The National Meteorological Service (SMN) reports that the effects of Katia will be felt in 13 regions in Mexico as it moves west-southwest at 11 kilometers per hour. The country has been dealing with twin national emergencies this week: at least a further 65 people had already been killed in an natural disaster, the strongest in decades. And it's likely to strike land just about a day after the country was hit by a major, magnitude 8.1 quake. At Category 1 hurricane it had winds of 75 miles per hour.
According to reports, the Katia could possibly bring a strong volume of rainfall that can result to life-threatening flash floods and mudslides, particularly in the areas' mountainous terrain.
In its 7 p.m. advisory, the National Hurricane Center said Katia now has maximum sustained winds of 105 miles per hour.
Fluctuations in Hurricane Jose's intensity are possible for the next day or so, the National Hurricane Center said, and the storm is expected to gradually weaken after that.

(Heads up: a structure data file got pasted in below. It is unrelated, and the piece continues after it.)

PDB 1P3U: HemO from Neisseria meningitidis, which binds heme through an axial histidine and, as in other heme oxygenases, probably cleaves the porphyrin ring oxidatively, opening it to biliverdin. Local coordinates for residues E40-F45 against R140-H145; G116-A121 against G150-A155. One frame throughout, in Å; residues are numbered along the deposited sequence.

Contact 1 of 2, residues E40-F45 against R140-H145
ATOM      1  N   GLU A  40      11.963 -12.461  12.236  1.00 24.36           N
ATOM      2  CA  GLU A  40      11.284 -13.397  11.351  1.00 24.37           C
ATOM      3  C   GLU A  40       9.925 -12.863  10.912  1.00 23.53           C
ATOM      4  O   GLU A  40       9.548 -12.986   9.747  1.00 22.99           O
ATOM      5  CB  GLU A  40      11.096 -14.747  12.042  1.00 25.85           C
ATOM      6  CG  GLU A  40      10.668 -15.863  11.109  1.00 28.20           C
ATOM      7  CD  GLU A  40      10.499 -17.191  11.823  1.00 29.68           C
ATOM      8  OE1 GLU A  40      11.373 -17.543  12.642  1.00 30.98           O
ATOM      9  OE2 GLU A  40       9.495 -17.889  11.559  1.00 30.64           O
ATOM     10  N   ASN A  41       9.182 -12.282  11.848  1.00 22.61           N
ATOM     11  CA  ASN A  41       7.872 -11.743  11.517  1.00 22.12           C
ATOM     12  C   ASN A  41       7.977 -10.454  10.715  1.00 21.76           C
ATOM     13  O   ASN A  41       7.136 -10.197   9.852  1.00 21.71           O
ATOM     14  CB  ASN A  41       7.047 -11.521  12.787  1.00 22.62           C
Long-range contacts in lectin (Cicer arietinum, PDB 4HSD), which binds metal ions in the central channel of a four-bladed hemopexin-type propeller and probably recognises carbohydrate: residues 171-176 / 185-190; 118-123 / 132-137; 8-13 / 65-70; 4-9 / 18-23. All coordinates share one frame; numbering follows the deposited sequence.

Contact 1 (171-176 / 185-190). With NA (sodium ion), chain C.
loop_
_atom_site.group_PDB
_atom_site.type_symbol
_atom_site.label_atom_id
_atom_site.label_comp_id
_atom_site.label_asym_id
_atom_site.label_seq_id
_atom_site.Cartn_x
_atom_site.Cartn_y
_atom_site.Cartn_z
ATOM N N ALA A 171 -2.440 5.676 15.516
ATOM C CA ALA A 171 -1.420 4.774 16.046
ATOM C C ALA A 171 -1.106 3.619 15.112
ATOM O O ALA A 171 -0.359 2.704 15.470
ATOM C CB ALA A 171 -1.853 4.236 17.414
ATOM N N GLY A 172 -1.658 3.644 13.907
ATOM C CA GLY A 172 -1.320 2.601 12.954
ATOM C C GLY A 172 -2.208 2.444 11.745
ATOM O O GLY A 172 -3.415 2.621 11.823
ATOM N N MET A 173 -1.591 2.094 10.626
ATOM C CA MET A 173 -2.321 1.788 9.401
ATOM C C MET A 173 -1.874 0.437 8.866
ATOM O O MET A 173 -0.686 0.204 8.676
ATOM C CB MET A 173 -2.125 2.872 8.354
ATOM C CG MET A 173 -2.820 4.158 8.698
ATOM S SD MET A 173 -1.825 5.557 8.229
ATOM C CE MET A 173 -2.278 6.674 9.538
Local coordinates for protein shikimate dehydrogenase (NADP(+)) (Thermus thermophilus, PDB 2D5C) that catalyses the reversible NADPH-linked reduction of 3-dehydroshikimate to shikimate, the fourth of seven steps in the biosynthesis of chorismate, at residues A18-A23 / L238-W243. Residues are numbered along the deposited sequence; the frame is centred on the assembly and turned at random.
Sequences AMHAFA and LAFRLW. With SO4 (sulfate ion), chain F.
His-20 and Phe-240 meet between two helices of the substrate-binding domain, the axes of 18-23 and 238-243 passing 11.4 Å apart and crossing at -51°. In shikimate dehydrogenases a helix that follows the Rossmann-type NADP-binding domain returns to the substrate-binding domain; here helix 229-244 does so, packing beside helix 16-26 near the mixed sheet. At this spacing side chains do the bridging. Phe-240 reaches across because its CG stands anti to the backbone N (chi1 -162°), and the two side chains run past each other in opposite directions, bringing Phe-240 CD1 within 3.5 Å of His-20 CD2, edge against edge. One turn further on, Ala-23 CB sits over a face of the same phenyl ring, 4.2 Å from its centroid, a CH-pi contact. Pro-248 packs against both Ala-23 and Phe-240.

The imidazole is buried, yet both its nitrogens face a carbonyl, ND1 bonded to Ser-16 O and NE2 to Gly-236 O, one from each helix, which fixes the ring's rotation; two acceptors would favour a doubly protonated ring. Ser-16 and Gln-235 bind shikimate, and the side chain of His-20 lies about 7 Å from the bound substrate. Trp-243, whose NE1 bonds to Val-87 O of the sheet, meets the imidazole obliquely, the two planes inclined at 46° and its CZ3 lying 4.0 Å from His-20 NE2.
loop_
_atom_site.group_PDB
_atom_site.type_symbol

Katia is expected to drop 10 to 15 inches of rain over parts of Veracruz, eastern Hidalgo, and Puebla, Mexico.
One of the most powerful earthquakes ever recorded in Mexico and a raging hurricane dealt a devastating one-two punch to the country, killing at least 61 people as workers scrambled to respond to the twin national emergencies.
Hundreds of buildings were toppled across a number of southern states, with the hardest-hit being Juchitan and Oaxaca.
It made landfall near beach resort of Tecolutla in Veracruz.
Many people remained in the streets, fearing aftershocks.